German Chancellor Angela Merkel arrives for  a statement on the parliament election at the headquarters of the Christian Democratic Union CDU in Berlin, Germany, Sunday, Sept. 24, 2017.  (Joerg Carstensen/dpa via AP)
Angela Merkel wins her fourth term as chancellor of Germany in the election on September 24, 2017, but her victory is tarnished by the rise of the far-right. Joerg Carstensen/ dpa via AP

Germany election: Merkel wins fourth term but far-right makes big gains

The German nation grudgingly handed  Angela Merkel a fourth term as chancellor in Sunday’s election but punished her for the refugee influx with a dramatic protest vote that ushered far-right nationalists into parliament for the first time in more than half a century.

Her conservatives remained the largest party with 32.9 percent according to projections based on initial results, but that was down more than eight points from 2013 in the party’s worst result since the post-war republic was founded in 1949.

But in a bombshell for the German establishment, the anti-Islam, anti-immigration Alternative for Germany (AfD) has emerged as the country's third biggest political force.

Support for the far-right  (AfD), which waged a fiercely anti-immigrant and anti-Muslim campaign, almost trebled to 13.3 percent, reflecting lingering fury among millions of Germans over her decision to allow in over one million refugees fleeing Syria and other conflict zones in the Middle East and Africa since 2015.

“We had expected a better result of course but we mustn’t forget that we’ve had an exceptionally challenging parliamentary term,” Ms. Merkel, 63,who was frequently heckled and even pelted with tomatoes at campaign rallies, told supporters in Berlin. “We face a big new challenge with the entry of the AfD into parliament, we want to regain the AfD’s voters by solving their problems, by listening to their concerns and fears and above all through good government.”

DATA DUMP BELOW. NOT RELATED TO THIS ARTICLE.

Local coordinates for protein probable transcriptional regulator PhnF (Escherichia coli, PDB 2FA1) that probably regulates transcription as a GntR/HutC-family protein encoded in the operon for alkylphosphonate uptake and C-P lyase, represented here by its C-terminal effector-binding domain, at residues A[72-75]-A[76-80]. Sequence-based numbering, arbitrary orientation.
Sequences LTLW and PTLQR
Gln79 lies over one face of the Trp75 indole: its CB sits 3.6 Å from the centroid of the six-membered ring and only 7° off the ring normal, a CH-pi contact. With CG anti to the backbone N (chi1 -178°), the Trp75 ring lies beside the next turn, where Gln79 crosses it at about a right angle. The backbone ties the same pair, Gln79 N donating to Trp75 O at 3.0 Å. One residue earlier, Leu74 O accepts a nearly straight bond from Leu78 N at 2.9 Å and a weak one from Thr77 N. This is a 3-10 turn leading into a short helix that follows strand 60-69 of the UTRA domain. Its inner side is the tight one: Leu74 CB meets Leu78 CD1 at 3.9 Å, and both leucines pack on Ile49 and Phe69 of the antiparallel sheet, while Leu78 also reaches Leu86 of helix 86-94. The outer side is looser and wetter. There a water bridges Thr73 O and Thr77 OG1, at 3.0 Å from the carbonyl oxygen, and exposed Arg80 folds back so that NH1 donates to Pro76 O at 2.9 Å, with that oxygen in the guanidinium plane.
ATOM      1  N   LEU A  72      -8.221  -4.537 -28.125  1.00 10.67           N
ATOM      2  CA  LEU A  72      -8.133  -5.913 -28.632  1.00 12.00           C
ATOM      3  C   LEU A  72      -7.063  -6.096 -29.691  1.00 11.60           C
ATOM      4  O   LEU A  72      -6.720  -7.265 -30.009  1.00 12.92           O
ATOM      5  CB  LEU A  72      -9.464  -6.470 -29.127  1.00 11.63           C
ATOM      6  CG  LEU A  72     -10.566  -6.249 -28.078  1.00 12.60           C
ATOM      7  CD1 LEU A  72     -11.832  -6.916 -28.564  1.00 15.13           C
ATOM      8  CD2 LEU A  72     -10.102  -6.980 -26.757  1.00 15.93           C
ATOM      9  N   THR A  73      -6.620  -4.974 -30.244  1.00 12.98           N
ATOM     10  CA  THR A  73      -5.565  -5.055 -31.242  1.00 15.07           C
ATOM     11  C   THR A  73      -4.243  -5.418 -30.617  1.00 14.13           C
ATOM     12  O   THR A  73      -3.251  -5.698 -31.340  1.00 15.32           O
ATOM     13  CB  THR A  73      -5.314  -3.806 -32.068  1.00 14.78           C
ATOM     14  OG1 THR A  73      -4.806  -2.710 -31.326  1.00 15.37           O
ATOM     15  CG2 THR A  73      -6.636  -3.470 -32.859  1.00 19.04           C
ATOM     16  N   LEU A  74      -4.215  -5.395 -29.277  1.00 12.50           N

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But the chancellor, in power since 2005 and dubbed the nation’s “Mutti” or “Mummy” by her supporters, will find governing much harder during what is expected to be her final term.

She is weaker now because her only option to form a government appears to be a potentially unstable three-way coalition with the Greens and the pro-business Free Democrats who are likely to wrest policy concessions in exchange for their support.

After a dismal performance, the centre-left Social Democrats, with whom she has governed in a "grand coallition" for the last four years,  have already ruled out joining another coalition.

"The AFD's gains don't surprise me that much after Brexit and the US election,” Mohammed Ossman, 27, a refugee from Damascus now living in Berlin, told The National. “This is a backlash, a fury that people are having. It’s a reaction to a lot of Germans feeling that their identity is under threat from the refugee influx. This is an especially big issue in Germany because they have had an identity problem since the end of the Second World War. They have been unable to be proud of their identity for so long and are now searching for a new one just as the refugees have come.The question now is, will she treat refugees as an opportunity or will she treat them as a crisis?”

After the upheaval caused by the refugee crisis, which has cost the country billions of euros, stoked terrorism fears and overwhelmed some authorities that were forced to hurriedly commandeer sports halls to house refugees, Ms. Merkel’s re-election may come as a surprise to outsiders.